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 Game Developer  Reveals Its '20 Companies To Watch' For 2010-2011
Game Developer Reveals Its '20 Companies To Watch' For 2010-2011
October 25, 2010 | By Staff

October 25, 2010 | By Staff
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Sister publication Game Developer magazine has announced twenty 'companies to watch' for 2010-2011 in its recently debuted October 2010 issue, and Gamasutra is reprinting them with highlights from each profile.

The feature, run for the first time in the October 2010 issue of the leading worldwide magazine for video game creators, highlights companies -- and sometimes elements within those companies -- that have demonstrated great leadership or creative potential in the industry.

Along the way, Game Developer's editors select which organizations, from massive platform companies through smaller independent game developers, will likely have a significant impact on the evolution of games as an entertainment medium.

Below is a list of the companies honored in the feature, and the complete article can be found in the October 2010 issue of Game Developer Magazine, also featuring a Final Fantasy XIII postmortem (pictured), and now available via subscription or digital purchase:

- CCP Games: CCP has remained "uncompromisingly committed" to its unforgiving, yet successful MMO EVE Online, making the company stand out in a market that is swarming with casual, free-to-play titles.

- Nintendo for the 3DS: Nintendo's upcoming 3DS hardware could present interesting possibilities in the handheld market, and is certainly a "bold and expensive" move for the industry giant.

- Danger Close Games: The editors applaud EA's Danger Close studio for its decision to set Medal of Honor's single-player action in a real-world, ongoing conflict, a decision that "is certain to hit a raw nerve."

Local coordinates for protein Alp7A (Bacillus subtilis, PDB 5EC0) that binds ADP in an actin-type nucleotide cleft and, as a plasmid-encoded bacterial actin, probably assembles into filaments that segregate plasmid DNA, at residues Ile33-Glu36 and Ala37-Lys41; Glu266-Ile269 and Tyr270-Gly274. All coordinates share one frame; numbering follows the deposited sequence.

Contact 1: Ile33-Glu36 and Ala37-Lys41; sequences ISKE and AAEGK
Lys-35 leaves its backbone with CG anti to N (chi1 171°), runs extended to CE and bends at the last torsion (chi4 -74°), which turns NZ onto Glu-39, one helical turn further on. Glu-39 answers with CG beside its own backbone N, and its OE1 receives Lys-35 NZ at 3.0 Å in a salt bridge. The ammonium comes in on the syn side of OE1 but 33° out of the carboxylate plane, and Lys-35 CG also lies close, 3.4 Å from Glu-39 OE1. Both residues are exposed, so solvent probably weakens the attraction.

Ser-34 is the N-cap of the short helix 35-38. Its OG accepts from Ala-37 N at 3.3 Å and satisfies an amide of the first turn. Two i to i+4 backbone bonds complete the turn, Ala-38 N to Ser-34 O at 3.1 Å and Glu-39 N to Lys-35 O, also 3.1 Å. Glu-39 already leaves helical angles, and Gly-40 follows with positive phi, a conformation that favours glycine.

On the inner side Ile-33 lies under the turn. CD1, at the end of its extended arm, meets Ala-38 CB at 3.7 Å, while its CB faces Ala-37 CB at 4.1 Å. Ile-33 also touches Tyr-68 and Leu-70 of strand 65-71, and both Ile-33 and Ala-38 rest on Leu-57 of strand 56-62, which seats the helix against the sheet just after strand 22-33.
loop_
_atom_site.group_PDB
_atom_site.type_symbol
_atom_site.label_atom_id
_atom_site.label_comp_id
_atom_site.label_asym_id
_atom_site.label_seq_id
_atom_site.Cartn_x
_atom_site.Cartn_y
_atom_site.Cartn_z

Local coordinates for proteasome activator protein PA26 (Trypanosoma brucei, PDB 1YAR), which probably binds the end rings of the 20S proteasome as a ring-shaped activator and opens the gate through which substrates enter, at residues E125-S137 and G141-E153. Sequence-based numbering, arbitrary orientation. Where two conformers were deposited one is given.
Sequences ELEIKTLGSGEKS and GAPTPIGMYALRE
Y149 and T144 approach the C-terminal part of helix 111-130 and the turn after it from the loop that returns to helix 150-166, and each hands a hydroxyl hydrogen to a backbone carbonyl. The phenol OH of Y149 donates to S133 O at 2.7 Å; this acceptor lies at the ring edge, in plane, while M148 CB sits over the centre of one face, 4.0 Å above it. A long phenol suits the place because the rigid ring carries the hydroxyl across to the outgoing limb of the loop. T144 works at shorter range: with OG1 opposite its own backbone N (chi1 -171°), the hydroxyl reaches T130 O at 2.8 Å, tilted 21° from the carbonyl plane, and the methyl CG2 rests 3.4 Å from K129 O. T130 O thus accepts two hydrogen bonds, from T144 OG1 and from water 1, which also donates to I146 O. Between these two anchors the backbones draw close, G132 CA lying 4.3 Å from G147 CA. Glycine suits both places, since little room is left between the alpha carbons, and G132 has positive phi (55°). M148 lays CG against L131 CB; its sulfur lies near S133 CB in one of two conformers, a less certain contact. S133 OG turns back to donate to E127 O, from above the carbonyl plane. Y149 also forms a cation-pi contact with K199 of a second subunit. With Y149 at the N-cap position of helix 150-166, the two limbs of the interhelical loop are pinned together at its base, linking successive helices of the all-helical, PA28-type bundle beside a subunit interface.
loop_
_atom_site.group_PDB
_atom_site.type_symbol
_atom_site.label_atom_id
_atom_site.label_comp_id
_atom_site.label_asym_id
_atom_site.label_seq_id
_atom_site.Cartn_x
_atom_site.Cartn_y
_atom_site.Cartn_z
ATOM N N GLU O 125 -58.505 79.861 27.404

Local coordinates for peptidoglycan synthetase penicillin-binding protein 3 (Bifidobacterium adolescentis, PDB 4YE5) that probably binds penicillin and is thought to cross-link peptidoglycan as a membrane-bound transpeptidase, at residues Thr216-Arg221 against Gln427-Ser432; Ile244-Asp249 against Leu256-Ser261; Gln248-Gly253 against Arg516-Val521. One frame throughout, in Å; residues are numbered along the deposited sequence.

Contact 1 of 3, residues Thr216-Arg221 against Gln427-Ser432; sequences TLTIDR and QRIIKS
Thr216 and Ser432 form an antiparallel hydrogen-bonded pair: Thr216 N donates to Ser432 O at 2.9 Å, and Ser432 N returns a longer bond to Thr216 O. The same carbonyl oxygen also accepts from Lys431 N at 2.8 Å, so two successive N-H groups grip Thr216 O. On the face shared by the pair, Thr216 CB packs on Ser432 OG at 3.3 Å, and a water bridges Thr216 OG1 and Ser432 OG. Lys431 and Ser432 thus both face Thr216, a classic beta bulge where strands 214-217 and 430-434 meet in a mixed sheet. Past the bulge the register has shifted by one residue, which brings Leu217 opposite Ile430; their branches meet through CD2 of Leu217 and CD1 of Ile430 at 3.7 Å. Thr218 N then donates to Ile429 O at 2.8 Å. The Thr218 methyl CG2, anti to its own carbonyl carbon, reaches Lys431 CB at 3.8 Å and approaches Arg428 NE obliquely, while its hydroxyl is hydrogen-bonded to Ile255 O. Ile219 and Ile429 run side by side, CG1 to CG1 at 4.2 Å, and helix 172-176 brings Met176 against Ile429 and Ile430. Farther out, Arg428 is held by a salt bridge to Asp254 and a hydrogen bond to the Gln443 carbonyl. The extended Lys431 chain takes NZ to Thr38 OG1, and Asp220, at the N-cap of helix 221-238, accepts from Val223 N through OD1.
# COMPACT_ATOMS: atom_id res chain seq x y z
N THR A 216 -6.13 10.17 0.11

- Capy Games: Might & Magic: Clash Of Heroes creator Capy Games has seen rapid growth of late, and has created a model that supports "creativity and sustainability," which few other studios have emulated.

- Microsoft for Windows Phone 7: The integration of Windows Phone 7 and Xbox Live could have interesting effects on the mobile market, and Microsoft's leap into the mobile space certainly "worth keeping an eye on."

- Quantic Dream: The ambitious and mature Heavy Rain was met with surprising success, and the editors praise developer Quantic Dream for its dedication to creating games "that adults can identify with."

- The Behemoth: After the success of Castle Crashers, The Behemoth has taken its time with its next project, Battleblock Theatre, and the editors looking forward to the debut of this title, given the company's enthusiasm and its "blind dedication to the product."

- Unity Technologies: While there may not be any breakout titles developed with the Unity engine quite yet, its ability to bring "high quality tools to the grassroots level" provides interesting possibilities for hobbyists and indie developers.

- Runic Games: After the success of Torchlight, developer Runic Games is "laying the foundation for a long-term stay in game development."

- ThatGameCompany: The Los Angeles-based independent has succeeded thus far in creating distinctly emotional experiences through its games, and the editors look forward to seeing how that experience is "enforced, subverted, or altered" by Journey's online connectivity.